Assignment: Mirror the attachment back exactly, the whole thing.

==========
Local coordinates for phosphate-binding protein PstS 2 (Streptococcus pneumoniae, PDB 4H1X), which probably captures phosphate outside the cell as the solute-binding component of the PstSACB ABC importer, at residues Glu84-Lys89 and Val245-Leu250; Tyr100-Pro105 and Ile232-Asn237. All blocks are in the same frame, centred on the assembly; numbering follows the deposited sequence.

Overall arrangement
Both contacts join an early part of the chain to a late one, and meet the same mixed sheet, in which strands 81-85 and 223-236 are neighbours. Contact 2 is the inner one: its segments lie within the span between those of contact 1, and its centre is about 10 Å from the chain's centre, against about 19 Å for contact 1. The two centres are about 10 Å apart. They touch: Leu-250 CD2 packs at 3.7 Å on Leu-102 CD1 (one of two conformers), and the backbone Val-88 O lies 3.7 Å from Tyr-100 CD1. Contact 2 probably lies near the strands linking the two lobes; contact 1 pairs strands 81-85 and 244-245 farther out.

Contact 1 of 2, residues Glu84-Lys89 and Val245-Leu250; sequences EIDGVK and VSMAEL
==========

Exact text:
Local coordinates for phosphate-binding protein PstS 2 (Streptococcus pneumoniae, PDB 4H1X), which probably captures phosphate outside the cell as the solute-binding component of the PstSACB ABC importer, at residues Glu84-Lys89 and Val245-Leu250; Tyr100-Pro105 and Ile232-Asn237. All blocks are in the same frame, centred on the assembly; numbering follows the deposited sequence.

Overall arrangement
Both contacts join an early part of the chain to a late one, and meet the same mixed sheet, in which strands 81-85 and 223-236 are neighbours. Contact 2 is the inner one: its segments lie within the span between those of contact 1, and its centre is about 10 Å from the chain's centre, against about 19 Å for contact 1. The two centres are about 10 Å apart. They touch: Leu-250 CD2 packs at 3.7 Å on Leu-102 CD1 (one of two conformers), and the backbone Val-88 O lies 3.7 Å from Tyr-100 CD1. Contact 2 probably lies near the strands linking the two lobes; contact 1 pairs strands 81-85 and 244-245 farther out.

Contact 1 of 2, residues Glu84-Lys89 and Val245-Leu250; sequences EIDGVK and VSMAEL